being erroneously printed in the first folio, instead of "And let no comforter," &c. the editor of the second folio corrected the error according to his fancy, by reading
"And let no comfort else delight mine ear."
So, in Love's Labour's Lost: “Old Mantuan, who understands thee not, loves thee not.” The words in the Italick character being inadvertently omitted in the first folio, the editor of the second folio, instead of applying to the quarto to cure the defect, printed the passage just as he found it: and in like manner in the same play implicitly followed the error of the first folio, which has been already mentioned, * O, that your face were so full of O's" though the omission of the word not, which is found in the quarto, made the passage nonsense.
So, in Much Ado about Nothing:
"And I will break with her. Was't not to this end," &c. being printed instead of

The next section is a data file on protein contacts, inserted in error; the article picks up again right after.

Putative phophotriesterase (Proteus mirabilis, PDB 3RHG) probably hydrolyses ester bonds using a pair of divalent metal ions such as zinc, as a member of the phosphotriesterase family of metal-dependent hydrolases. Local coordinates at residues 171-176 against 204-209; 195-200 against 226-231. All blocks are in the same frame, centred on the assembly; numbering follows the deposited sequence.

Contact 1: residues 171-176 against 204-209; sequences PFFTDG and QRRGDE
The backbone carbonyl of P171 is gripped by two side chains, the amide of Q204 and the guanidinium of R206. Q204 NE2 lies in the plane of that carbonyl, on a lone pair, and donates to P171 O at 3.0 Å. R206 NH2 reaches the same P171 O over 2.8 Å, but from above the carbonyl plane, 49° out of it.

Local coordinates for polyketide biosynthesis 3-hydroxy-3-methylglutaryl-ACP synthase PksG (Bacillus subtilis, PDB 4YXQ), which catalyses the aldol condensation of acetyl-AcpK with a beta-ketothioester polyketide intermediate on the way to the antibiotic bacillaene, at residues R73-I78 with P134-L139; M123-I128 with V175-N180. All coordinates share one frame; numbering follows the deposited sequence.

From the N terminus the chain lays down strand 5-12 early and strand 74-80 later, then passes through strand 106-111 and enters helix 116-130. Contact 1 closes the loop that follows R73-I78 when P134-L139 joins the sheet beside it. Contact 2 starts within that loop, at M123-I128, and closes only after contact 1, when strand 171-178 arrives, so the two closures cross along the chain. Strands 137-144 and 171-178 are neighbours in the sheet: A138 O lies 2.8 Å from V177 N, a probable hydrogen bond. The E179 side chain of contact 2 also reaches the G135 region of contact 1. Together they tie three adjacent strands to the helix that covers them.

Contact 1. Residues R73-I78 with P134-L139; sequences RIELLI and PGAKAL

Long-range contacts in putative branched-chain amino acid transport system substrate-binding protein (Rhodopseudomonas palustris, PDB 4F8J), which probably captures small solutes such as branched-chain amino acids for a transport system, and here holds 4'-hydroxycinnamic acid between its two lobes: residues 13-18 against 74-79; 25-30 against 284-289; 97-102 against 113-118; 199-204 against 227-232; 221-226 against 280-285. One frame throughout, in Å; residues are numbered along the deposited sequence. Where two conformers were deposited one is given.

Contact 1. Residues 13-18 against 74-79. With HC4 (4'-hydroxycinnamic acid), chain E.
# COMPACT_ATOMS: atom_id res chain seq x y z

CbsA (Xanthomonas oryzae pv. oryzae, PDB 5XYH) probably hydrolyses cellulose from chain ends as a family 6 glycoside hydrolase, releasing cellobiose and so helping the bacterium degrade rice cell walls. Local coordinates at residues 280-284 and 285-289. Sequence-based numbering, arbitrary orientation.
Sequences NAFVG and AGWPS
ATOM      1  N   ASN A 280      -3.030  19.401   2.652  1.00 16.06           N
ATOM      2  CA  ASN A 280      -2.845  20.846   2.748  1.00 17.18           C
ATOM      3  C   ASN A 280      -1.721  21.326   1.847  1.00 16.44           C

"And I will break with her and with her father,
"And thou shalt have her. Was't not to this end," &c, the error, which arose from the compositor's eye glancing from one line to the other, was implicitly adopted in the second folio. Again, in A Midsummer-Night's Dream:
"Ah me, for aught that I could ever read,
"Could ever hear," &c.
the words Ah me being accidentally omitted in the first folio, instead of applying to the quarto for the true reading, he supplied the defect, according to his own fancy, thus:
Hermia, for aught that I could ever read," &c. Again, in The Merchant of Venice, he arbitrarily gives us― "The ewe bleat for the lamb when you behold,"
Why he hath made the ewe bleat for the lamb." Innumerable other instances of the same kind might be produced.
yan" Dost thou love ? O, I know thou wilt say, ay."
This expletive, we shall presently find, when I come to speak of the poet's metre, was his constant expedient in all difficulties.
In Measure for Measure he printed ignominy, instead of ignomy, the reading of the first folio, and the common language of the time. In the same play, from his ignorance of the constable's humour, he corrected his phraseology, and substituted instant for distant; (“at that very distant time:") and in like manner he makes Dogberry, in Much Ado about Nothing, exhort the watch not to be vigitant, but vigilant.